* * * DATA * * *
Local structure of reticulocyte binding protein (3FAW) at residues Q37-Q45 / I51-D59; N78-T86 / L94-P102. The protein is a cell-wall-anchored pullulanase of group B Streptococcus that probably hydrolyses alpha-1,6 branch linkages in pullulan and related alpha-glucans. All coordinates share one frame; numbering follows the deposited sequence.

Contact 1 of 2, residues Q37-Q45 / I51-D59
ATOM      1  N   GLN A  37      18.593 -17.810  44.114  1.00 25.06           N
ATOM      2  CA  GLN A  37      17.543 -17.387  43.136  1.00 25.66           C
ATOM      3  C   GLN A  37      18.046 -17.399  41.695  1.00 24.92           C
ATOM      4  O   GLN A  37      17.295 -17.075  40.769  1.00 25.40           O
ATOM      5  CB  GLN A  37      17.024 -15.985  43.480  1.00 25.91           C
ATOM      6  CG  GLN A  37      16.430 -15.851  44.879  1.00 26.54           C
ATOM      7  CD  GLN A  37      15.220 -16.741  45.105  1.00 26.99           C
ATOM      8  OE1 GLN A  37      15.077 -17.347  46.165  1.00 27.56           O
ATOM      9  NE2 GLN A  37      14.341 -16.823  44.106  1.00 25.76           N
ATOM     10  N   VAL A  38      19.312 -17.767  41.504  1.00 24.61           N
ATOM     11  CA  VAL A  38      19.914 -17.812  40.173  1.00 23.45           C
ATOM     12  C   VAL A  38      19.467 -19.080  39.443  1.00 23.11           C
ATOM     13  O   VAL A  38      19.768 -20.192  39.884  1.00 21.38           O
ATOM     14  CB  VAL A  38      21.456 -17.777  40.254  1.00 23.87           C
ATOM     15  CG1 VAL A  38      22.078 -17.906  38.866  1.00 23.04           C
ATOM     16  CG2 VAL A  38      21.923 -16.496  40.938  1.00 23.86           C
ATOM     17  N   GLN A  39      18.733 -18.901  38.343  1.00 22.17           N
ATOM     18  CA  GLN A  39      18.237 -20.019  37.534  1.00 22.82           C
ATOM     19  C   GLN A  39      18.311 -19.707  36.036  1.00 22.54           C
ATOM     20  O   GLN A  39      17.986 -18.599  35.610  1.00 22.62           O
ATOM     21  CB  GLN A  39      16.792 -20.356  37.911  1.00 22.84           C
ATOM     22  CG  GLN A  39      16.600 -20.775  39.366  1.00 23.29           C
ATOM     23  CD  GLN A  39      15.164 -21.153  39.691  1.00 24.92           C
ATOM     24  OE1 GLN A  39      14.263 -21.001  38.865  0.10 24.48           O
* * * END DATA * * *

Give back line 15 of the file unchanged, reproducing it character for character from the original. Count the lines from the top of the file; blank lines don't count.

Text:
ATOM     13  O   VAL A  38      19.768 -20.192  39.884  1.00 21.38           O